• Text – each issue will open with a narrative caption incorporating the hyperbole of period movie trailer announcements. But the character dialogue will be modern and conversational.

Plot Summary

First, we will simplify and diversify by reducing the cast from 10 characters to 7 (discarding Maj. John Purdue and the Finelli brothers). Col. Edward Carruthers and Lt. James Calder will be African American, while Dr. Mary Royce will be of Japanese descent (Eric Royce is her husband).

The plot will follow that of the movie fairly closely, but with the addition of several layers of complexity. Instead of sneaking onto the rocket ship through an open hatch, the creature (in a much smaller, dormant form) is smuggled in by Lt. James Calder. He is carrying out orders from a secret branch of the Pentagon to retrieve any evidence of extraterrestrial life from Mars. (A similar “sleeper” agent with the same mission was on Carruthers’ Challenge 141 ship.) In turn, Ann Anderson is a special agent for the US Space Command, Division of Interplanetary Exploration, and tasked with observing Calder. Her role will be expanded greatly, taking over as our main protagonist after Van Heusen is injured early on.

Using a key element from the original movie – that the creature extracted every ounce of liquid from the bodies of those it killed – we’ll establish that this is the source of its power. Adapted to the dry atmosphere of Mars, it begins to grow unnaturally once exposed to the humidity in the ship’s air. It continues this exponential growth after killing Keinholz, Eric Royce, and eventually Van Heusen and Calder. Attempts to kill it with weapons and radiation fail, until Ann and Dr. Mary Royce deduce the source of its unnatural resilience. They then devise a plan to use this trait against the creature, by trapping and exposing it to large amounts of water and humidity. Similar to how humans can die by drinking too much water (“hyperhydration”, AKA water intoxication), the creature essentially overdoses on water, ironically “drowning in outer space”. Ann, the doctor, and Carruthers will be the only survivors.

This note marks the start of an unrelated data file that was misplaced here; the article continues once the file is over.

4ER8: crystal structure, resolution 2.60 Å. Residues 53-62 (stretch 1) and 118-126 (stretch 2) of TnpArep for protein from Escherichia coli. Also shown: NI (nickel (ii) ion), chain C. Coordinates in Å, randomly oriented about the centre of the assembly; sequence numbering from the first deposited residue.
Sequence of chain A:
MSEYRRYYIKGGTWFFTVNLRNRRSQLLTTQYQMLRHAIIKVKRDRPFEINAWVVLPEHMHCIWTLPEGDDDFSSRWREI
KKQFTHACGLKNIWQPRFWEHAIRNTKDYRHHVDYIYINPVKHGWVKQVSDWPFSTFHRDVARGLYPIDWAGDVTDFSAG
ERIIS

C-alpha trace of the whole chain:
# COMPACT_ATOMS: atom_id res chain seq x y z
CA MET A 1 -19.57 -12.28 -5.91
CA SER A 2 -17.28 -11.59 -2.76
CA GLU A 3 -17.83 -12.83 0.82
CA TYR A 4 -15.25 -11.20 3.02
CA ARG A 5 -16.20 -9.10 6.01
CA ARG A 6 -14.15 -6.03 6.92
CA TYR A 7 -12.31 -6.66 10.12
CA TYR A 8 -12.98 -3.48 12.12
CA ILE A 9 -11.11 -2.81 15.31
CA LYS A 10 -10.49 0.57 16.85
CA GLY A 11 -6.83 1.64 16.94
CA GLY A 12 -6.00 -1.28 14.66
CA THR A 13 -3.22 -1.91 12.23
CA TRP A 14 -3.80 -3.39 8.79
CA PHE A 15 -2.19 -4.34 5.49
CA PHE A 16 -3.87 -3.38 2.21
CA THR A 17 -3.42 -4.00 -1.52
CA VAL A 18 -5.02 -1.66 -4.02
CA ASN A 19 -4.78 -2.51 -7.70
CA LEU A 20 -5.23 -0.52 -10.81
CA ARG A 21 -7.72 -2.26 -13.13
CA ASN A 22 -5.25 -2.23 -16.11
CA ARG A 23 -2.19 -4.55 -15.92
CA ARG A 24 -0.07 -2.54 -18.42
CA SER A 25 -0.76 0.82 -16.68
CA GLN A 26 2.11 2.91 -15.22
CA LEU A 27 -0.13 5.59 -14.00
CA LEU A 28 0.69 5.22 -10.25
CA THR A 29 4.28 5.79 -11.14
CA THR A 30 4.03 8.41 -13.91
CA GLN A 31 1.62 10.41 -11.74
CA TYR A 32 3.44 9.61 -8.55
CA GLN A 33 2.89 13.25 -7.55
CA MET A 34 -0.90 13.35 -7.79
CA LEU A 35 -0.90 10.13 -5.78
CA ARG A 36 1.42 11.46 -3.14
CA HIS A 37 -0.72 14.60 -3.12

We will explore more fully the romantic triangle hinted at in the movie, involving Ann, Van Heusen, and Carruthers. Another subplot will be an affair between Dr. Mary Royce and Keinholz. Key sequences retained from the movie will be the daring spacewalk, and a trapped Calder holding off the monster with a blowtorch in a cargo bay.

Visual Aids

Below are some comic book covers, both vintage and modern reinterpretations, which visually summarize the look and feel I’m aiming for:

********************

So there you have it. Writing the series was fun, and I always love the collaboration aspect of creating comics. Sadly, the MGM projects weren’t very successful, and halfway through writing the script for the 3rd issue (of a 4-issue mini-series) I was informed that the book was being “condensed” down to a 3-issue series. So yeah, I had to fit two issues worth of plot and story into just one. Sometimes those are the breaks. On the plus side, I got to work with legendary comic book editor Bob Schreck on this project, which was a blast.